“Given how AI is automating decisions in mission-critical use cases, it's important to add some accountability to the whole system. This can be achieved by using explainable AI,” he said.
“Most modern-day AI is just a black box where the AI engine doesn't explain why it arrived at a particular decision,” argues Ramamoorthy. “But in an enterprise, usually there are processes built around decisions that involve a hierarchy of people or teams. When a decision is automated, it needs to be documented for future reference and due process has to be followed. An AI model that can explain its decision can help human beings understand and execute processes related to the decision – or even veto it, given how AI models are only 80% accurate on average,” he adds.
ManageEngine has deployed explainable AI wherever possible, and the use of AI features has gone up by 72% since they started adding explanations to their predictions for IT automation.
EY – only 35% of companies have a process in place to evaluate AI risks such as bias and errors
Greg Cudahy is EY Global Technology, Media & Entertainment and Telecommunications (TMT) Sector Leader. He said that, to counter concerns over AI, businesses and governments alike will need to apply “robust risk management principles and governance to ensure that the impact of AI is fair and trustworthy”.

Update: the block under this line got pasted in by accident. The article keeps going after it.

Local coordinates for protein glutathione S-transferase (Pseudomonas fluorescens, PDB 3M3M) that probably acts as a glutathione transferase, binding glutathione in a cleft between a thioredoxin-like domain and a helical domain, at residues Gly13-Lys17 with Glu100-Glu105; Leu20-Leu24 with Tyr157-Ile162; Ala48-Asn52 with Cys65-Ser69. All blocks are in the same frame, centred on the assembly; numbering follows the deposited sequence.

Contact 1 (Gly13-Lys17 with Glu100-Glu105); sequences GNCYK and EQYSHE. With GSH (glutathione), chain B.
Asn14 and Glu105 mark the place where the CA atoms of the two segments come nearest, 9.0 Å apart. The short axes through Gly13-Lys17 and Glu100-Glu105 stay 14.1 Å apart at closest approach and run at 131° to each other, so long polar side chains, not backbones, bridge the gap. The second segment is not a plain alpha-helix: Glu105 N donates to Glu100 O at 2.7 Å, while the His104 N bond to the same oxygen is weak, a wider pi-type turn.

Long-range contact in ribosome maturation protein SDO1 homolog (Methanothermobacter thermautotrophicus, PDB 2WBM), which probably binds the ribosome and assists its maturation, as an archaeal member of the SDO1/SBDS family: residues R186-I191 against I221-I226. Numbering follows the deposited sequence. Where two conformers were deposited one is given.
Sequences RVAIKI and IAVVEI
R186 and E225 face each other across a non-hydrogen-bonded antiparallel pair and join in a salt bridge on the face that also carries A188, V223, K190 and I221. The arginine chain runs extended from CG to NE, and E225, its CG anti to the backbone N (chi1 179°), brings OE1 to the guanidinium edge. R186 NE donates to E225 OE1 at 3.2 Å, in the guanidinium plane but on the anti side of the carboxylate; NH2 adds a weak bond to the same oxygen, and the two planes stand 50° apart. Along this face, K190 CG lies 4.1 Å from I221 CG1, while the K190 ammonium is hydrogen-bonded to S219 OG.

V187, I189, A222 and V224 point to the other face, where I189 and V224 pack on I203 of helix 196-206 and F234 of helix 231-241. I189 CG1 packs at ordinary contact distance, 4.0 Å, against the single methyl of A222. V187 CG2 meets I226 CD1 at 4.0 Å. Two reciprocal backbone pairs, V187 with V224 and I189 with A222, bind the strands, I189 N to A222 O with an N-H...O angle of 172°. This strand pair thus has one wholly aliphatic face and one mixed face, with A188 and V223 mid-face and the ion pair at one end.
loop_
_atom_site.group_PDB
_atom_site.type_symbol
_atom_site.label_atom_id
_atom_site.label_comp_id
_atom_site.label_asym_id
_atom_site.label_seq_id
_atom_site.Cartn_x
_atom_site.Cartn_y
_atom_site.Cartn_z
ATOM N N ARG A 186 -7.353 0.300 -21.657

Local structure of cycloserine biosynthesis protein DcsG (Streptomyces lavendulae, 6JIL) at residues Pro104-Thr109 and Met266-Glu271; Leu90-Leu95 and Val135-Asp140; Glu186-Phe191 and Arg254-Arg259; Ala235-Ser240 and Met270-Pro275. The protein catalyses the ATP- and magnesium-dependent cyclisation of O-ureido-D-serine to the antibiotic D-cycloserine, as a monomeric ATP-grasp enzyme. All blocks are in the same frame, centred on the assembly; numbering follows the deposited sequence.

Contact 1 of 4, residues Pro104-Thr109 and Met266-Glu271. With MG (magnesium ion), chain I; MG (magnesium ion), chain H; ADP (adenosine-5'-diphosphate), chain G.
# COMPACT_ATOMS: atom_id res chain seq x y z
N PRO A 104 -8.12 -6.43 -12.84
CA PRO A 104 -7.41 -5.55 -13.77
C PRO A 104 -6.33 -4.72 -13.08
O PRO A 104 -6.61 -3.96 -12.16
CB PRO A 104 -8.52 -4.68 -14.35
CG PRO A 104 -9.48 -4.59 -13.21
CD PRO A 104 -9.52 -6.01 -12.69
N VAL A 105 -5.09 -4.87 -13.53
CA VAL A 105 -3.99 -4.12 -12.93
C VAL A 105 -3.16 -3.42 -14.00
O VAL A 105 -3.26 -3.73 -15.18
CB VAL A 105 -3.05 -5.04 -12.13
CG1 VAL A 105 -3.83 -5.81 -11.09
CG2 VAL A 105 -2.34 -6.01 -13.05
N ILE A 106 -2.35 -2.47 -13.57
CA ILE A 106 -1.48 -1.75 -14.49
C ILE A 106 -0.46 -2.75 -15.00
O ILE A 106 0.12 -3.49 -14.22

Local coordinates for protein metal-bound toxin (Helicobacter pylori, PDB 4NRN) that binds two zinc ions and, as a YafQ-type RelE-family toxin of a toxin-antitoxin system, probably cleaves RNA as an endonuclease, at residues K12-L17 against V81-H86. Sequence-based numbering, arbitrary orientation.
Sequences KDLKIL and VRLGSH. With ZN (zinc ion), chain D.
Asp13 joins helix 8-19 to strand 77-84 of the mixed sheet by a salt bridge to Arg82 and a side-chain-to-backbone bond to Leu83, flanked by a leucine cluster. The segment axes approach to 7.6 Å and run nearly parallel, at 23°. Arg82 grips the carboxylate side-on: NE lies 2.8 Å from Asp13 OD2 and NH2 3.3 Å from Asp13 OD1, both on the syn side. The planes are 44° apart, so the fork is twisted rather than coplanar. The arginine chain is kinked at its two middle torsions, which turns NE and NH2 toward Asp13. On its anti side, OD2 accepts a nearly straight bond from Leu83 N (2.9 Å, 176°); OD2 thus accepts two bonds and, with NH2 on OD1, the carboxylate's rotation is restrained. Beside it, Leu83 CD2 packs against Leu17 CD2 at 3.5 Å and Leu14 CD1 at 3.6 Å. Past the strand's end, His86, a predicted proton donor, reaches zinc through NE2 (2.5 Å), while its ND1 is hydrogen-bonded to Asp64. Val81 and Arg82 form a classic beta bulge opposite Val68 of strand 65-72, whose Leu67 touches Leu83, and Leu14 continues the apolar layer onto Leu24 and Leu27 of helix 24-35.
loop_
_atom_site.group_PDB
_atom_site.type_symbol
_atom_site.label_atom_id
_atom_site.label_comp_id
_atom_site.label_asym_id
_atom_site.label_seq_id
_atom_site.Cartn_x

In addition, he suggested that “AI programmes and initiatives should be continuously reviewed for unintended outcomes that could have a negative impact on the business, customers, and society”.
“While deploying AI at speed will no doubt give any organisation competitive advantage, leaders will find that it is by augmenting the intelligence of their people that they will realise their full potential,” said Cudahy.
We are still “scratching the surface” when it comes to AI and its true potential, according to Errol Gardner at EY: “Its use currently is mainly confined to automating manual processes and speeding up the analysis of large data sets to help decision making.”
The true potential of AI, however, lies elsewhere in Gardner’s opinion.
“AI is about more than just augmenting and improving other technologies. It is about augmenting and improving human intelligence to enable better choices. AI will be able to do this by taking a more sophisticated approach to analysis and problem solving through spotting patterns/ solutions that augment those of its human creators. The result will be a whole new way of looking at the world,” he argues.
To unlock the power, potential and promise of AI, Gardner adds that, similarly to Kainos, “businesses will need to set the right frameworks in place that will help stakeholders overcome their preconceptions around it, and fully embrace its power to transform systems, operations and services”.